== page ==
Why the great (Raleigh) food truck debate is bullshit
How popular are food trucks? Google the term, and you’ll get just over 27 MILLION results. In 0.16 seconds. The Food Network had a contest, and show about them. Durham has Only Burger, the first place I had a fried green tomato and pimento cheese burger (brilliant, in case you were wondering). Yeah, any reasonable person will tell you they are wildly popular, the new new thing, as evidenced by the selection of the shiny and earnest Tyler Florence as host of the Food Network show.
But food trucks are not popular everywhere, with everyone.
Today in Raleigh, there was a “hearing” of sorts on the advisability of food trucks downtown; apparently they are currently verboten. I read about it over at spoonfedraleigh, where there was a nice summary of the positions of people on both side of the issue. Since there didn’t appear to be an opportunity to comment over at spoonfed, I figured I would use my own blog to comment on the debate.
Because most of it is bullshit.
Here’s what’s legitimate: safety concerns. Pedestrian safety, diner safety, worker safety. But here’s the thing – we already have laws about all of those things. Trucks are currently not allowed to run over pedestrians. Food purveyors must comply with established standards that assure food safety, today. And last time I looked, OSHA still mandates conditions for workers. It doesn’t matter whether the restaurant is on wheels. Or not. If there is some aspect of current safety regulations that is inadequate because it did not anticipate mobile operators, then update it. But once again, this looks like a case, by and large, where existing regulation is up to the task.
What’s not legitimate are calls for protectionism.
Things change. All the time, in every industry. New products supersede old ones. Business models evolve to suit consumer preferences and leverage technology. If these weren’t facts, we would still be buying our music on wax cylinders instead of renting it for our Zune players. Change in business is as inevitable as the change of seasons.
And so is the resistance of the incumbents.
Cries of “Foul!” dominate the airwaves. “I have so much investment”, “The new guys aren’t following the old rules”, and “Somebody’s gonna get hurt if we let this newfangled stuff gain a toehold” are the same tired refrain heard from every dying entrenched operator, in every industry vertical, since the dawn of time. Scribes said it of printing press operators, I’m sure. Horse sellers used it to frighten early adopters of the automobile. And we all know the story of music, video and telecommunications in the last decade. Go see how crowded your local Blockbuster is these days, so you aren’t too surprised when you see the “For Lease” sign in the window (maybe we should ban streaming video?).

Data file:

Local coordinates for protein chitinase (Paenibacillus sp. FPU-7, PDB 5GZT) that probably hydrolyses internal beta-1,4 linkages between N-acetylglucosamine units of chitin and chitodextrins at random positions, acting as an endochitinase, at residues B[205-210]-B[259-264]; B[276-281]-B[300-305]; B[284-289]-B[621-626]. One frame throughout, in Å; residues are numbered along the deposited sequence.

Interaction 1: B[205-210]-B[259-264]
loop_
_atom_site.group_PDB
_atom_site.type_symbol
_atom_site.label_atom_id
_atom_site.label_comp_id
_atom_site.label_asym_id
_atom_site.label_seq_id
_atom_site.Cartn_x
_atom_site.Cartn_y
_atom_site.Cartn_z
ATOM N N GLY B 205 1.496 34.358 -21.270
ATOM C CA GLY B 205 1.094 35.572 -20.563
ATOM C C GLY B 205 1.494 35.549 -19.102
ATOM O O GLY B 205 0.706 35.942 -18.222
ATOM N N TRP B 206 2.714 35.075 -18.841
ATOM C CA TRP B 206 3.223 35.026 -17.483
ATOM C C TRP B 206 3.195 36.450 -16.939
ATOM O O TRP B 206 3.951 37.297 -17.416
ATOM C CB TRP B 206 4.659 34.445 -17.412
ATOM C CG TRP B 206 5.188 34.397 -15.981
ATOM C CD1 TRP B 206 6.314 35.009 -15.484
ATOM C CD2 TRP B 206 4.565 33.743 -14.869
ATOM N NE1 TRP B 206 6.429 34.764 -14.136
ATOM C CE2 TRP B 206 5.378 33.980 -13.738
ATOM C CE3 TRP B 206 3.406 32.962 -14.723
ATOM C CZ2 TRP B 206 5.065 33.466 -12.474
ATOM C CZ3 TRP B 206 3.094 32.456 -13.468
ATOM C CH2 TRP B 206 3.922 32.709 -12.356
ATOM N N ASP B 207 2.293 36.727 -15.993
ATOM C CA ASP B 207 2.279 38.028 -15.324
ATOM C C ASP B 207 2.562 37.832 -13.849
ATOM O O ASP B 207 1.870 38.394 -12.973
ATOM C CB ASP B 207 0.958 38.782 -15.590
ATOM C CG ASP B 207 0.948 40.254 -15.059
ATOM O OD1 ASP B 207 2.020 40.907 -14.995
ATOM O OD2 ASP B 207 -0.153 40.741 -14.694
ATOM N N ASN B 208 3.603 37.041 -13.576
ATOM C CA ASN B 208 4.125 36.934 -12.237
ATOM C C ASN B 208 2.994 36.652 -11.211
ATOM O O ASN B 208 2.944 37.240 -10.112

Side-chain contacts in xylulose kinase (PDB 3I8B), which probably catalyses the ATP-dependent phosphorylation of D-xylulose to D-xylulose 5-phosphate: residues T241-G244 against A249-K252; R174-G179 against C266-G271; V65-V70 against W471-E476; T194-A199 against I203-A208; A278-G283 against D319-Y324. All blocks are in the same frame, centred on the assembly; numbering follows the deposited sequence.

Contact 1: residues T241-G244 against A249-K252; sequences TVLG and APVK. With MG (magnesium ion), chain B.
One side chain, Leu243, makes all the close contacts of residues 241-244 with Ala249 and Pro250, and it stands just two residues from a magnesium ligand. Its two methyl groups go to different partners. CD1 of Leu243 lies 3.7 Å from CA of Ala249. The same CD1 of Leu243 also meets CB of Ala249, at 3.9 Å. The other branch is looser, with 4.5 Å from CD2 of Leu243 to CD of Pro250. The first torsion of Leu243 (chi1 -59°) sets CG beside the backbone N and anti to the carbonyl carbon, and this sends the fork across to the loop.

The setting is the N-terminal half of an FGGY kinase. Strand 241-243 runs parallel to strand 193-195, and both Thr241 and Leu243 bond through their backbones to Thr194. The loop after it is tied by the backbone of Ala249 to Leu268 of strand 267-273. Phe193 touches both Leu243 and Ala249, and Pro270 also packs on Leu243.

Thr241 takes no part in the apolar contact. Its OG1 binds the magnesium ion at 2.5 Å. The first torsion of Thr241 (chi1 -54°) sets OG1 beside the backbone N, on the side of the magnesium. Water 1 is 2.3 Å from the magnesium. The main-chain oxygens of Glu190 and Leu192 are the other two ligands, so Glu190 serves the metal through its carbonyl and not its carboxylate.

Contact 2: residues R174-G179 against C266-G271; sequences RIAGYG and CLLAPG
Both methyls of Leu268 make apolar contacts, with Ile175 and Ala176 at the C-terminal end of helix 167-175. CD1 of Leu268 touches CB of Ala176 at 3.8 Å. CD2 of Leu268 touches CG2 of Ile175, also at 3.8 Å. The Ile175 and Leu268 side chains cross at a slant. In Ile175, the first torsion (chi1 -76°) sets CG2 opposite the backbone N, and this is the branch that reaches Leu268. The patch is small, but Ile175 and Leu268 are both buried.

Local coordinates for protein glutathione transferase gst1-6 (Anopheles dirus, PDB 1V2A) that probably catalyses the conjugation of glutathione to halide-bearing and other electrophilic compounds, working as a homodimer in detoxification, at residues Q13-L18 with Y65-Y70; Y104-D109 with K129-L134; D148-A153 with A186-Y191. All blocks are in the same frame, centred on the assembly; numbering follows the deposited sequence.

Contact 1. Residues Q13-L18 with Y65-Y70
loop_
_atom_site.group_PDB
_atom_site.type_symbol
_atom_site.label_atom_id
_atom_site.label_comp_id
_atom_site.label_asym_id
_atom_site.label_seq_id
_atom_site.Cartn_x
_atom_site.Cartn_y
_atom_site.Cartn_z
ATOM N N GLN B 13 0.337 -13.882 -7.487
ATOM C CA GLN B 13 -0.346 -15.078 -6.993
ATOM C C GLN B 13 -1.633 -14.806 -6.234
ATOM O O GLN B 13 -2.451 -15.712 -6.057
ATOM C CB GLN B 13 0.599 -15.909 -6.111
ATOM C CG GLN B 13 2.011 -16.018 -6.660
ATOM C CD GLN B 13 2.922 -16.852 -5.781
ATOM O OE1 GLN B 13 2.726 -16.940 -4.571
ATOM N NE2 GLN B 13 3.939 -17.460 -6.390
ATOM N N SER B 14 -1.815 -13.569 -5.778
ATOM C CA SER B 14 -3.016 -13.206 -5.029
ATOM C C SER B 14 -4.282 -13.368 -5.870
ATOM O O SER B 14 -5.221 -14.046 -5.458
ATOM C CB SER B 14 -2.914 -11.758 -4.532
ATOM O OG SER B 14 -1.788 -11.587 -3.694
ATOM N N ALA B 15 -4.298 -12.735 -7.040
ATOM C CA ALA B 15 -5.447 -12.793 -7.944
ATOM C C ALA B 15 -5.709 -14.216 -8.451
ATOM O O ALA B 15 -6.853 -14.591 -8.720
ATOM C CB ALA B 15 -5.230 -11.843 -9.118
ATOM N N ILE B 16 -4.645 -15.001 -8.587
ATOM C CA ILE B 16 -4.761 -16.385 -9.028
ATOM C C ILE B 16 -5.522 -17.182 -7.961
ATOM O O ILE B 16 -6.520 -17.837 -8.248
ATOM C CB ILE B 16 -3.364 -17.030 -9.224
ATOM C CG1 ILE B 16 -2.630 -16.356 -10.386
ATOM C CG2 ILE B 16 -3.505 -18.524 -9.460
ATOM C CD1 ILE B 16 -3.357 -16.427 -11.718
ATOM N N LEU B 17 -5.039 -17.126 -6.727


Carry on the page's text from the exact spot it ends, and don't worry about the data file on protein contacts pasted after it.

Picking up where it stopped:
Food trucks are the new Great Horse Manure Crisis of 1894.
But make no mistake: in no case does the government have any business determining which products, operators, or business models succeed, try as they might. That’s the job of consumers.
At this point, you may be tempted to think I am a huge fan of food trucks. Or worse, an enemy of brick-and-mortar restaurants.
The truth is I’m neither. As a small business owner myself, I understand probably better than most the issues and emotions around this debate. But as John Adams said, “Facts are stubborn things”. And the facts are that both models in this debate are here to stay, even while some restaurants will fail, regardless of their mobility. And that the people who are deciding this issue are not the people who should be deciding this issue.
Most food trucks are bad restaurants on wheels. Most restaurants are bad restaurants on concrete. I generally favor a good meal of simple ingredients prepared with care in a mom-and-pop bistro setting. But I’m not opposed to a great taquito obtained on the side of the road. There is room for both in my world.
The choice is not (or should not be) up to politicians. It’s up to consumers.
It’s simple, really. If you don’t want food trucks, don’t buy food from them. If you want more bricks-n-sticks restaurants, patronize them. And in either case, persuade your friends to behave in the same way. Because the ones that stay will be the ones with customers, and vice versa.
But don’t let some pointy-headed bureaucrat decide what your options are, as a consumer or a business owner. Tell them to stick to their mandate, and assure the public safety. And then they are to get the hell out of the way.
The author is an owner of Muddy Dog Roasting Company, a boutique coffee roastery in Morrisville, NC. We are a brick-and-mortar establishment. We also sell our wares on the road. We compete with mega-corporations, and micro-operators in low-rent garage shops. Our customers can go many, many places to obtain substitute products. They choose us because the want to, and they can. I fear the day when that choice is removed from them. If you like great coffee from independent operators, and want to Stick it to the Man, please check us out: